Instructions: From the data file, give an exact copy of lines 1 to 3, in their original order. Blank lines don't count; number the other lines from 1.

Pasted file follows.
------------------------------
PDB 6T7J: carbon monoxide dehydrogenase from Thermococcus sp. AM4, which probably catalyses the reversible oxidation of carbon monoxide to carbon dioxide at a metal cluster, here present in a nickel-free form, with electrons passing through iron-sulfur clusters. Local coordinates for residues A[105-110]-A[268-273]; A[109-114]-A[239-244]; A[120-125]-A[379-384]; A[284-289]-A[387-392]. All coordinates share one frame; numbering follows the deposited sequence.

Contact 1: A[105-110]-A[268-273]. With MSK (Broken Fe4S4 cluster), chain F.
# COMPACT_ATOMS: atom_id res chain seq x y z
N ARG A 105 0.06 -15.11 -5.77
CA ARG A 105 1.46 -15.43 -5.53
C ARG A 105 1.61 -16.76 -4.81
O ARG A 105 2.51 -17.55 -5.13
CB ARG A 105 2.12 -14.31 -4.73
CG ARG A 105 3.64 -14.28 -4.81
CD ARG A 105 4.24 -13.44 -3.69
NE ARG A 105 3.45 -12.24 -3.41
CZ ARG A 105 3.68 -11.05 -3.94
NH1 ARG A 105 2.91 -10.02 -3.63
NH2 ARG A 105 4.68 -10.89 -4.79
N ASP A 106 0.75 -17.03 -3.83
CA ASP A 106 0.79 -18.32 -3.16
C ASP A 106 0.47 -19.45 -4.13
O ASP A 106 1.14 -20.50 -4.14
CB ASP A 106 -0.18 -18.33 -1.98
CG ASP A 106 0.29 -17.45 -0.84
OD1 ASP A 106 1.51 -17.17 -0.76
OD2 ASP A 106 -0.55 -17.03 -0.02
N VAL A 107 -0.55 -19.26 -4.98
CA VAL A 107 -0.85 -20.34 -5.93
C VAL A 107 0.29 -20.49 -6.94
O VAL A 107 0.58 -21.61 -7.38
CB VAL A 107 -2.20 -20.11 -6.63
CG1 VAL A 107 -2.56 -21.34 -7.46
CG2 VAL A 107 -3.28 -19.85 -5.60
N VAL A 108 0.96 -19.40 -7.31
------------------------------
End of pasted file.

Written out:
PDB 6T7J: carbon monoxide dehydrogenase from Thermococcus sp. AM4, which probably catalyses the reversible oxidation of carbon monoxide to carbon dioxide at a metal cluster, here present in a nickel-free form, with electrons passing through iron-sulfur clusters. Local coordinates for residues A[105-110]-A[268-273]; A[109-114]-A[239-244]; A[120-125]-A[379-384]; A[284-289]-A[387-392]. All coordinates share one frame; numbering follows the deposited sequence.

Contact 1: A[105-110]-A[268-273]. With MSK (Broken Fe4S4 cluster), chain F.
# COMPACT_ATOMS: atom_id res chain seq x y z